CNS, Renal tubules?
Short neuropeptide F (sNPF)
JAK/STAT signaling is affected in a tissue-specific manner
Other genes used as readout of the JAK/STAT pathway, including dome  and Ptp61F  displayed decreased expressions, whereas Socs36E  and Turandot A (TotA)  expression was increased. Most JAK/STAT target genes with Stat92E binding sites , including growth regulator Nop56, Juvenile hormone epoxide hydrolase (Jheh2), zinc finger transcription factor ftz-f1, negative regulator of Notch pathway Hairless (H) and negative regulator of translation polyA-binding protein interacting protein 2 (Paip2) were downregulated.
The strong GFP signal of the 10xStat92E-GFP reporter in the whole fly body appears to derive mainly from hemocytes (Fig. 6d-f). Adult hemocytes are mostly sessile and tend to accumulate in legs and thorax close to the halteres . This immune tissue specific regulation might explain why we detected predominantly stress-related and immune-response targets of JAK/STAT in our microarray. It has been shown that JAK/STAT-signaling regulates humoral defense factors, including several ones produced by hemocytes . We noted an upregulation of Tep2, 3 and 4 (see Fig. 5), which resemble both the vertebrate complement factors and members of the α-macroglobulin family of protease inhibitors, and are predominantly expressed by hemocytes [81, 87]. A more detailed analysis of the ovaries revealed that the GFP signal is localized to specialized follicle cells (polar cells) and close to stem cells (Fig. 6g, h). It is known that JAK/STAT signaling is critically important for early differentiation of follicle cells and proper germ line cell encapsulation during Drosophila oogenesis [88, 93, 94], as well as subsequent reduction of polar cell number  and border cell migration which occurs during stage 9 . Oogenesis in diapausing females is in most cases arrested at previtellogenic stages (stage 7 and earlier) , when strong JAK/STAT signaling in polar cells is active and necessary to keep egg chamber morphology stable.
Innate immunity: the Toll pathway is activated
The ERK/MAPK pathway is downregulated
The extracellular signal-regulated kinase/mitogen-activated protein kinase (ERK/MAPK) signaling cascade regulates cell proliferation, differentiation and survival [100, 101] and we detected a downregulation of key components of this pathway. ERK/MAPK signaling can be triggered by ligands binding to receptor tyrosine kinases (RTKs) with subsequent Ras activation at the plasma membrane or via Ras induction from intracellular sites . As seen in Additional file 8: Figure S4 downregulation of the whole MAPK signaling cascade in diapausing flies is supported by decreased expressions of all kinases, including MAPKKK/Raf1 (encoded by phl), MAPKK/MEK (encoded by Dsor1) and MAPK/ERK (encoded by rl). In addition we found diminished expressions of almost all positive regulators in the pathway, participating in Ras (βggt-I, Fnta, Hmgcr), Raf1 (ave, ksr, cnk, Cdc37, 14-3-3ε), MEK (gfzf) and ERK (mago, Fip1, Cdk12, eIF4AIII) activation . Further details on specific genes are provided in Additional file 6: Table S3. At the receptor level we noted an activation of genes encoding the RTK Sevenless and its ligand Boss in the diapausing flies. Thus, there might be a role of Boss in regulation of carbohydrate and lipid metabolism during diapause, similar to the one found during larva to pupa transition . Possibly downregulation of MAPK signaling is of general importance during diapause, while its activation is responsible for the initiation of development following diapause termination in several insect species [103–105].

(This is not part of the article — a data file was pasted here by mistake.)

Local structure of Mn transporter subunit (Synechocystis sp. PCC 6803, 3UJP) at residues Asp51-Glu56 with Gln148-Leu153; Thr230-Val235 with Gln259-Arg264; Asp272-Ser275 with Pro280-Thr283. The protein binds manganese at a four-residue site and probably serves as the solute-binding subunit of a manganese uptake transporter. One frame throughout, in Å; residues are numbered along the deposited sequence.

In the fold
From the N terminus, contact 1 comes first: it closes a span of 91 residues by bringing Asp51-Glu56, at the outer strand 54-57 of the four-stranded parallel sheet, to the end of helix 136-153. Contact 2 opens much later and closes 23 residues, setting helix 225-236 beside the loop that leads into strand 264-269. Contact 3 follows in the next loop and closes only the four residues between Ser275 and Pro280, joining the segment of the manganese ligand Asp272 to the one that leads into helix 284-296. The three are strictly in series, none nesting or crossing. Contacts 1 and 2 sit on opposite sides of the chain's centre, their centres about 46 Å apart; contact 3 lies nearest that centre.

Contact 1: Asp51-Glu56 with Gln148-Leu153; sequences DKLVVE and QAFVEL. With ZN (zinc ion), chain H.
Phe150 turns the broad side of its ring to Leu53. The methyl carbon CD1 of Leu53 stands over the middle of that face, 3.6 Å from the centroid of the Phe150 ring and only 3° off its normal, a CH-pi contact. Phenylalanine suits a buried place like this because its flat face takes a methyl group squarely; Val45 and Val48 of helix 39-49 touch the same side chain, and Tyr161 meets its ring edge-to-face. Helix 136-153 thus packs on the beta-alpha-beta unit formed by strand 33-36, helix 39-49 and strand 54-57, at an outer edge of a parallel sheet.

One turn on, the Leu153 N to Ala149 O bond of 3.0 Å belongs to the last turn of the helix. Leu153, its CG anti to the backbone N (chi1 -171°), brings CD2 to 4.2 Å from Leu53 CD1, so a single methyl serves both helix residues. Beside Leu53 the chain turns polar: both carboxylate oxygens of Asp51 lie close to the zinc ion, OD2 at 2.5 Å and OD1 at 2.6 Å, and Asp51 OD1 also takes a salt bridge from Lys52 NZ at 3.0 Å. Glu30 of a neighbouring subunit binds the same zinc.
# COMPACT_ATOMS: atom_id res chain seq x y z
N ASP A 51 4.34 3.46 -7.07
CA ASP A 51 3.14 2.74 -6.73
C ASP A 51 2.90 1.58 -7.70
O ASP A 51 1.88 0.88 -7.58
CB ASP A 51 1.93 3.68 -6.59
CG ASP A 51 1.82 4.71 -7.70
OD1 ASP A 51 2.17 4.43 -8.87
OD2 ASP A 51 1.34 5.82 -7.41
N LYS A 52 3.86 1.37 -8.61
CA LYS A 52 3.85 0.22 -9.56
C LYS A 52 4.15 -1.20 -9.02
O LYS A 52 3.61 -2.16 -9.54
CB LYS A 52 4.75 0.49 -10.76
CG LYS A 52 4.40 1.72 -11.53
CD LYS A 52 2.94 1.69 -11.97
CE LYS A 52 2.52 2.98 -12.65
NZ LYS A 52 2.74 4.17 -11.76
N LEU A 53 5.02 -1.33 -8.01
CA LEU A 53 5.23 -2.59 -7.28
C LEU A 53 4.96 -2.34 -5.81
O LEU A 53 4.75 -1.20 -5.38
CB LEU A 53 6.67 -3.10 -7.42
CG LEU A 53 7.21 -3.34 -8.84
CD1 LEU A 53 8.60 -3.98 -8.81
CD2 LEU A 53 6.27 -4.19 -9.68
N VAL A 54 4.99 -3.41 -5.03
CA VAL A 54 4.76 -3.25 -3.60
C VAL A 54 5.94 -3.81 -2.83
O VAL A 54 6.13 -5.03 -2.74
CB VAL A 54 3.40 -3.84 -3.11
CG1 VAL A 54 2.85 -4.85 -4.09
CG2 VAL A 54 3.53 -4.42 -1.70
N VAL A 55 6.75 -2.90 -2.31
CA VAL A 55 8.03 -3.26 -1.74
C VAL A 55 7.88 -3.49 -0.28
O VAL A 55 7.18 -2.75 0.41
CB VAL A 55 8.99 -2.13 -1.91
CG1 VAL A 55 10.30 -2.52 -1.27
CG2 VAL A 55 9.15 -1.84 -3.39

JNK signaling is activated in diapause